From its inception, the Canadian Museum of Human Rights (CMHR) was conceived as a space that would be welcoming to the most diverse of audiences. Our goal was to ensure that any member of the public, regardless of age, background or ability, could fully experience all aspects of the Museum.

We have achieved that goal by recognizing that this pursuit will never be finished. Instead of reaching a conclusion, we have instead put into practice a system of iterative evolution and progression. Throughout this process we have fostered a culture of change and understanding. As our starting point, we have based our work on the Smithsonian guidelines for inclusive and accessible design as well as the guidelines for the Science Museum in London and the Musée de la civilisation in Quebec City. We also adhere to the World Wide Web Consortium’s (W3C) web-based accessibility standards and the most stringent criteria under both the provincial and national building codes.

Broadly, inclusiveness has been the CMHR’s methodology, and accessibility has been the outcome. We have achieved this not only with cutting-edge technology, but through nation- wide input from members of the disability community, a partnership between the Museum’s Inclusive Design Advisory Council and the Council of Canadians with Disabilities, and the pioneering Canadian research undertaken by institutions such as the Ontario College of Art and Design University Inclusive Design Research Centre. In addition, the CMHR has created a national testing group to ensure that accessibility standards are met and continue to be maintained.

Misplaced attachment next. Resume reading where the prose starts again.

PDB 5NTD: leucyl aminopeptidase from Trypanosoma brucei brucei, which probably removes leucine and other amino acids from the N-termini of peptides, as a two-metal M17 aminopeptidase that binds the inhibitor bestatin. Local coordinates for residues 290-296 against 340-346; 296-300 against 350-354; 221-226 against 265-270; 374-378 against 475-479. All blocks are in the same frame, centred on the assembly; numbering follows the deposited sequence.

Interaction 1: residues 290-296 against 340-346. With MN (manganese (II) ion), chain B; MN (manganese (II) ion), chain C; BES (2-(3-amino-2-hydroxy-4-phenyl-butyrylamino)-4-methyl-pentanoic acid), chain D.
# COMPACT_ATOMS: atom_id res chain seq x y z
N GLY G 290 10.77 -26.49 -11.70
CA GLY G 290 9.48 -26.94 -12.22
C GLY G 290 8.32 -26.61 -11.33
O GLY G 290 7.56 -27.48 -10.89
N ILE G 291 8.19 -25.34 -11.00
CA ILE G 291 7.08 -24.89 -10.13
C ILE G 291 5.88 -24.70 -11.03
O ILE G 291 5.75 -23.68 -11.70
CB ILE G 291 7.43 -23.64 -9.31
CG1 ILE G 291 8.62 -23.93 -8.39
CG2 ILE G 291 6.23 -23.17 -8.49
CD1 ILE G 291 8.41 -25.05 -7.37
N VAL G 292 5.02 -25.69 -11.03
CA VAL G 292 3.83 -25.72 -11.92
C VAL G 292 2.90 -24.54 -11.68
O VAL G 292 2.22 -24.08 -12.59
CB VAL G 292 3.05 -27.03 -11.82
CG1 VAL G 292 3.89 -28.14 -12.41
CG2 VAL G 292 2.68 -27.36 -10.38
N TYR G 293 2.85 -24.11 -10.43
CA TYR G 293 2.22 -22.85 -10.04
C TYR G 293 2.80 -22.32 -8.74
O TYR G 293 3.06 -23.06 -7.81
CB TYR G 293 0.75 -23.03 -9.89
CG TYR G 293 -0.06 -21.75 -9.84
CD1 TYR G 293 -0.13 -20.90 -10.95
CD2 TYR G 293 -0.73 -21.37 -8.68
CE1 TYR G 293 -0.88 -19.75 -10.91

The CMHR building, as well as its exhibitions, programs and operations have been inclusively designed from the outset, making both our building and its content available in a seamless manner for all our visitors. The CMHR stands as one of the most accessible museums in the world. This guide describes the specifics of how the CMHR has met or exceeded standards for inclusive design.